"a caterpillar doesn't just grow into a butterfly. a caterpillar must undergo metamorphosis, and a cocoon is where a caterpillar risks it all: enters total chaos, undergoes total rebuilding, and is born to a new way of living. only in taking the risk of entering that inert cocoon can the caterpillar go from dormancy to potency, from ugliness to beauty."

Thursday, August 15, 2013

destination: balobok rock shelter and thereabouts

"The most rewarding things you do in life 
are often the ones that look like they cannot be done." 
-- Arnold Palmer

once upon a trip to tawi-tawi's balobok rock shelter
this is part 7 of a series entitled breathtaking tawi-tawi: our journey to the philippines' southernmost frontier.

day 3. april 23, 2011. black saturday.
adventure 1: island hopping -- bongao, tango, panglima sugala, sangasiapu, laa, pababag, pasiagan
adventure 2: destination: bud bongao
adventure 3: destination: balobok rock shelter in brgy. lakit-lakit
adventure 4: destination: provincial capitol

although kat and i gave up our quest to reach the summit of bud bongao, our adventures in the philippines' southernmost province were far from over. among other must-do activities in our list, we had to go and see for ourselves the balobok rock shelter, a recognized pre-historic site in lakit-lakit, tawi-tawi.

lakit-lakit is a barangay in nearby sanga-sanga island and is about 9 kms from bongao. for us to get there, we needed some means of land transportation. alvin called ismael, one of his younger relatives, and asked the latter to join our group at the foot of bud bongao in pasiagan. ismael wasted no time and soon arrived with his tricycle. although he was not familiar with balobok, he was as eager as we were to check out the place. kuya jan and alvin, although locals of tawi-tawi, were not familiar with the place either -- they just knew the direction to lakit-lakit but not the exact location of the balobok rock shelter. even so, we knew the place was just somewhere there and the five of us -- kuya jan, alvin, ismael, kat and i -- were all game enough to pursue the adventure together.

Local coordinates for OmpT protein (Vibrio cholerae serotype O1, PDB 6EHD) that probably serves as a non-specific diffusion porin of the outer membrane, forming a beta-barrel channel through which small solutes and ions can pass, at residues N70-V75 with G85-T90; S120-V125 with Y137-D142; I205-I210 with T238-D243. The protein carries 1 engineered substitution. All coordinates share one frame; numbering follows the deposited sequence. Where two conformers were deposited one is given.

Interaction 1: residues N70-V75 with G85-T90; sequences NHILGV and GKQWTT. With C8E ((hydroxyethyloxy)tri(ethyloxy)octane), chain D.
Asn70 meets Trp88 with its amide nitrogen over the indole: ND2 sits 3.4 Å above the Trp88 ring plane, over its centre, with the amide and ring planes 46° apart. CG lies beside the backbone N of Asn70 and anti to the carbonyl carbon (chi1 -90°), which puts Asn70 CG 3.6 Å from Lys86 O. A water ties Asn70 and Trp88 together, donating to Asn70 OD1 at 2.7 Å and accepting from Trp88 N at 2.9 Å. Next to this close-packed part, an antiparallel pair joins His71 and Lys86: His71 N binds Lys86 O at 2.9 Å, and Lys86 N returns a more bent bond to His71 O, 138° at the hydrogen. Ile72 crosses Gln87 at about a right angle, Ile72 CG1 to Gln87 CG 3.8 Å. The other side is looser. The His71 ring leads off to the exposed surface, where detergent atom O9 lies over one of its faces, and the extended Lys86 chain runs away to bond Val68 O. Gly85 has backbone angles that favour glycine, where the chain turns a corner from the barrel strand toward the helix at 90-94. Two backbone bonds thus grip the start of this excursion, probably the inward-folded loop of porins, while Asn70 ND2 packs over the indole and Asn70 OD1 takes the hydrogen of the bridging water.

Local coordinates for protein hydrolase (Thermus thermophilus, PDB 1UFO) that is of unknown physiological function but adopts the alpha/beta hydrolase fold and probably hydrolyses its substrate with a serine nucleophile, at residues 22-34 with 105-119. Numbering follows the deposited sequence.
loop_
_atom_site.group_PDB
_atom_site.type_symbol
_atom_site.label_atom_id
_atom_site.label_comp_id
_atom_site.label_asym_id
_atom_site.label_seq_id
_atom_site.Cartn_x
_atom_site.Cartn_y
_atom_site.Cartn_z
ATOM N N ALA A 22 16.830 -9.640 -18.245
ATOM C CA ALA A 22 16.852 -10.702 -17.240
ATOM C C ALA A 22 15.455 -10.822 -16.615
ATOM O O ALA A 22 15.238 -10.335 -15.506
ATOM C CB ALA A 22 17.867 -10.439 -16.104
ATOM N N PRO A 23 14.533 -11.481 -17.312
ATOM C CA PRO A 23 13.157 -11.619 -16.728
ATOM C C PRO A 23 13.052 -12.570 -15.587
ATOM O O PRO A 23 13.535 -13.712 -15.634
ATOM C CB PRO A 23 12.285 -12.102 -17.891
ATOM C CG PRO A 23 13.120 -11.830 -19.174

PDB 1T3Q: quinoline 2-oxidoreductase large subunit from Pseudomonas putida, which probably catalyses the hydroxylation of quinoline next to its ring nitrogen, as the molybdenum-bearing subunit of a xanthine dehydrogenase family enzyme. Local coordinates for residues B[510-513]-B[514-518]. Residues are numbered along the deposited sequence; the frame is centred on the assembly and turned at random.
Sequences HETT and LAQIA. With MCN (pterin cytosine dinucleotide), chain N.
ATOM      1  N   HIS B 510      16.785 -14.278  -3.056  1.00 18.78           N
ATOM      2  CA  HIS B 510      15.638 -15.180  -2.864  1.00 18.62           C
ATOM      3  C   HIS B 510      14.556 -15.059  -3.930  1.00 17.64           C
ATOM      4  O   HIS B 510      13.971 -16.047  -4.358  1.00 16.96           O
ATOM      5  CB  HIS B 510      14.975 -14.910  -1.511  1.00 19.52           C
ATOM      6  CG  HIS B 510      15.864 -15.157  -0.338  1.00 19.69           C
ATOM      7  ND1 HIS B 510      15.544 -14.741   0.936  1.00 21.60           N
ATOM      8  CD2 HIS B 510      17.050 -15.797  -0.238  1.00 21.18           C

destination: balobok rock shelter and thereabouts
our adventure party of five :)

we followed the road from pasiagan until we crossed sanga-sanga bridge and went past the msu-tawi-tawi campus and the airport in sanga-sanga. eventually, we ran out of good road to take and ismael had to skillfully drive his tricycle through rough, uhm, rocky road. from time to time, we had to stop to ask for directions and affirmation from the few locals we encountered in the scarcely inhabited area. for the most part, the rough road was lined with dense vegetation on both sides and we only saw a few houses. truth be told, due to the absence of helpful signages and clear directions, there were moments when i felt that our trip was simply like following a road to nowhere. nevertheless, we pressed on and, finally, arrived. whew!

a not so rough part of the road to balobok in brgy. lakit-lakit, tawi-tawi

looking back, i think it took us about an hour to reach the place and the fruit of our perseverance tasted sweet. however, i also remember the bitter aftertaste of my realization that i savored it too soon. haha. we were at the right stop, yes, but we could not find the balobok rock shelter!

we were expecting to see a boardwalk leading to a natural rock arch. we looked around and did not see any boardwalk. what we did see was this shed and, close to it, a barely defined footpath leading to a beach some challenging steps down the cliff.

our "welcome marker"-- a waiting shed at the cliff

we carefully made our way down expecting to eventually stumble upon a hidden path that would direct us to what we were looking for. errngk. no such luck.

we explored the beach and enjoyed the moment. the feel of the place was very rustic. with driftwood here and there, it seemed to me that nobody ever went there -- nobody except for time and the waves.

the beach at the bottom of the cliff

on the very irregular surface of the cliff wall, there were several natural openings and some make-shift footbridges that gave us hope would lead to a cave or cave-like structure. we followed those and, again, did not find what we went there for. at one point, i thought, "could it be that we are already looking at it but just couldn't recognize it?"

searching in vain for balobok cave and/or rock shelter

after encountering a few dead ends and accepting our lack of reliable knowledge of the place, we gave up exploring and made our way back to where we left ismael's tricycle. up the slope, kuya jan saw another make-shift footbridge. he followed it and the rest of us didn't. we just waited for him to return.

searching for balobok cave and rock shelter
kuya jan's path to his brief solo adventure

we watched kuya jan as he crossed to the other side of the planks. he walked on and we soon lost sight of him due to the vegetation and the highly uneven terrain. a few moments later, he called out to us because he saw a cave-like opening. since he had my point-and-shoot camera with him that time, i asked him to just take pictures of the place for me.